The winter the Báb spends in Máh-Kú is exceptionally cold. [DB252]
Many of the Báb's writings are revealed in this period. [GPB24–5]
- It was probably at this time that He addressed all the divines in Persia and Najaf and Karbalá, detailing the errors committed by each one of them. [GPB24]
- He revealed nine commentaries on the whole of the Qur'an, the fate of which is unknown. [GPB24]
- He revealed the Persian Bayán, containing the laws and precepts of the new Revelation in some 8,000 verses. It is primarily a eulogy of the Promised One. [BBD44–5; BBRSM32; BW12:91 GPB24–5]
- The Báb began the composition of the `smaller and less weighty' Arabic Bayán. [B132; BBD45; GPB25]
- He stated in the Bayán that, to date, He had revealed some 500,000 verses, 100,000 of which had been circulated. [BBRSM32, GPB22]
- In the Dalá'il-i-Sab'ih (Seven Proofs) the Báb assigned blame to the seven powerful sovereigns then ruling the world and censured the conduct of the Christian divines who, had they recognized Muhammad, would have been followed by the greater part of their co-religionists. [BBD63; BW12:96; GPB26]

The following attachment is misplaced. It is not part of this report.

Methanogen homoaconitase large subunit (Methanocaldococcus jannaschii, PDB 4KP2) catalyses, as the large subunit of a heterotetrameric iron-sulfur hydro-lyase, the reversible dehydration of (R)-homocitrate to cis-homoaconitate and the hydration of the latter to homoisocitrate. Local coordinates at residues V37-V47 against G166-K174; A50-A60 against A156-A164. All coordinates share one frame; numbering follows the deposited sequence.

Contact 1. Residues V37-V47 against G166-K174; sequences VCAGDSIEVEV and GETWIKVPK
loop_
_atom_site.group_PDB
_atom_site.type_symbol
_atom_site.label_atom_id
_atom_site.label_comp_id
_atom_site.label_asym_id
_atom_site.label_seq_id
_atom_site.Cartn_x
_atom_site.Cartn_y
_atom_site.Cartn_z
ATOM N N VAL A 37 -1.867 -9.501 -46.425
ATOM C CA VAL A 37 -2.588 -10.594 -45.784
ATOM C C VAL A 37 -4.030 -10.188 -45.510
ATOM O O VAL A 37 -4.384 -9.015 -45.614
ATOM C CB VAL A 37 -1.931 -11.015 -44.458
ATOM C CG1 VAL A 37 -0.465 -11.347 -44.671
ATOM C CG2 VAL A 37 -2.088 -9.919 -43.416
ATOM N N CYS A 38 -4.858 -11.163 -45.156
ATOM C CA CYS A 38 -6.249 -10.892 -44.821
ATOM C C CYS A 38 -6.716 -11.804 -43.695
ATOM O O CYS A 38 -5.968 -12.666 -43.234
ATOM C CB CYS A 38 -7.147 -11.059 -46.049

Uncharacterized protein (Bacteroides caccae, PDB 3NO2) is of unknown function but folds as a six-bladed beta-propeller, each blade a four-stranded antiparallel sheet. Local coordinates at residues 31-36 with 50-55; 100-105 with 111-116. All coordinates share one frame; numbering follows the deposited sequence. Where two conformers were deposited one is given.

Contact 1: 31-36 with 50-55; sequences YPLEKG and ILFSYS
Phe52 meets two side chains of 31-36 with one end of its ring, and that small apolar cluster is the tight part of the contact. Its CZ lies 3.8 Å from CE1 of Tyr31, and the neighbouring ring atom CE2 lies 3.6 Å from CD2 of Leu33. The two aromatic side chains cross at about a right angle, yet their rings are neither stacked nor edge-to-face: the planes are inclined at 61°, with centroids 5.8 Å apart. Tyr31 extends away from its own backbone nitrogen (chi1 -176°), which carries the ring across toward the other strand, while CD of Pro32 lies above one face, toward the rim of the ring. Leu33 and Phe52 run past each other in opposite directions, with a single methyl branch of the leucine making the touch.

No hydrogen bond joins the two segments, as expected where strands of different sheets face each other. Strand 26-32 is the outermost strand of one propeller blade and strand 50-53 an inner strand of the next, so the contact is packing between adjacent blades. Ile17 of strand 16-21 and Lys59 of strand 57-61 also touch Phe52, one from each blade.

- The Báb wrote His `most detailed and illuminating' Tablet to Muhammad Sháh. [GPB26]
|Máh-Kú; Iran; Persia; Najaf; Karbalá; Iraq
||Bab; `Ali Khan; Babi; commentary; commentaries; Qur'an; Persian Bayan; Arabic Bayan; Bayan; Dala'il-i-Sab'ih; Seven Proofs; Christian; Muhammad; Tablet Muhammad Shah
|1850. 19 or 20 Feb
||Martyrdom of the Seven Martyrs of Tihrán. Seven of the Bábís are executed in Tihrán on the false charge of having plotted to kill the Grand Vizier. [B182–5; BBD225; BBR100–5; BBRSM28, 216; BKG71; BW18:381; DB462; GPB47–8]
- See BBD225, BBR100 and BW18:381 for a list of their names.
- Three of the victims are so eager to be martyrs that they ask the executioner if they can be the first to die. [B183; BBD225; GPB47]
- Their bodies are left in the public square for three days. [BBD225; GPB47]
- See GPB478 for the chief features of the episode.
- The martyrs are the ‘Seven Goats' referred to in Islamic traditions that were to ‘walk in front' of the promised Qá'im. [GPB47–8]